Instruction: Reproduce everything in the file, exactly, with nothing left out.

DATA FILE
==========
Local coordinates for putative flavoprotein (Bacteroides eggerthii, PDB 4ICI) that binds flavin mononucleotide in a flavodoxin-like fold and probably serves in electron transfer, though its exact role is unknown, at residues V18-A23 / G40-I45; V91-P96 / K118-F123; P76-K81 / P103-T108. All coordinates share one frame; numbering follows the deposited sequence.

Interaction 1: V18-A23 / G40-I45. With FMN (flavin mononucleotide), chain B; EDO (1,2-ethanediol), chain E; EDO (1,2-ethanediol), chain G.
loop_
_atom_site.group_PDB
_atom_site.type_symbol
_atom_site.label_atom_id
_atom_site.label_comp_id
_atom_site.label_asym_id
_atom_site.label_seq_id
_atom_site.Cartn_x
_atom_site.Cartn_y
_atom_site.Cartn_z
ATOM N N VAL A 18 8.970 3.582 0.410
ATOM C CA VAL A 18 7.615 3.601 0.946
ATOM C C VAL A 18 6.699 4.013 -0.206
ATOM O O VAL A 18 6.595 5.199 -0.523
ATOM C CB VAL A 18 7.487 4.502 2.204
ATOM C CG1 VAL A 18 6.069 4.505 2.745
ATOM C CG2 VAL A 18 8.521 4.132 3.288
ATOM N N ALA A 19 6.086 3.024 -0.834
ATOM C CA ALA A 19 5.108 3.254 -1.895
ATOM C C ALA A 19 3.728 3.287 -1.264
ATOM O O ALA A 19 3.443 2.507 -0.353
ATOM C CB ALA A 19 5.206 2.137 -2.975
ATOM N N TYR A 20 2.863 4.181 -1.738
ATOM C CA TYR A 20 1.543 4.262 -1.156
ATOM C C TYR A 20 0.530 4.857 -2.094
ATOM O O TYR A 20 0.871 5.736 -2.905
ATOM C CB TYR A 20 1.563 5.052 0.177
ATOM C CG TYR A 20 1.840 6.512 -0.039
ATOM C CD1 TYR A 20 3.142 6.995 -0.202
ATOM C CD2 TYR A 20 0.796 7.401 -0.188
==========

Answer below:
Local coordinates for putative flavoprotein (Bacteroides eggerthii, PDB 4ICI) that binds flavin mononucleotide in a flavodoxin-like fold and probably serves in electron transfer, though its exact role is unknown, at residues V18-A23 / G40-I45; V91-P96 / K118-F123; P76-K81 / P103-T108. All coordinates share one frame; numbering follows the deposited sequence.

Interaction 1: V18-A23 / G40-I45. With FMN (flavin mononucleotide), chain B; EDO (1,2-ethanediol), chain E; EDO (1,2-ethanediol), chain G.
loop_
_atom_site.group_PDB
_atom_site.type_symbol
_atom_site.label_atom_id
_atom_site.label_comp_id
_atom_site.label_asym_id
_atom_site.label_seq_id
_atom_site.Cartn_x
_atom_site.Cartn_y
_atom_site.Cartn_z
ATOM N N VAL A 18 8.970 3.582 0.410
ATOM C CA VAL A 18 7.615 3.601 0.946
ATOM C C VAL A 18 6.699 4.013 -0.206
ATOM O O VAL A 18 6.595 5.199 -0.523
ATOM C CB VAL A 18 7.487 4.502 2.204
ATOM C CG1 VAL A 18 6.069 4.505 2.745
ATOM C CG2 VAL A 18 8.521 4.132 3.288
ATOM N N ALA A 19 6.086 3.024 -0.834
ATOM C CA ALA A 19 5.108 3.254 -1.895
ATOM C C ALA A 19 3.728 3.287 -1.264
ATOM O O ALA A 19 3.443 2.507 -0.353
ATOM C CB ALA A 19 5.206 2.137 -2.975
ATOM N N TYR A 20 2.863 4.181 -1.738
ATOM C CA TYR A 20 1.543 4.262 -1.156
ATOM C C TYR A 20 0.530 4.857 -2.094
ATOM O O TYR A 20 0.871 5.736 -2.905
ATOM C CB TYR A 20 1.563 5.052 0.177
ATOM C CG TYR A 20 1.840 6.512 -0.039
ATOM C CD1 TYR A 20 3.142 6.995 -0.202
ATOM C CD2 TYR A 20 0.796 7.401 -0.188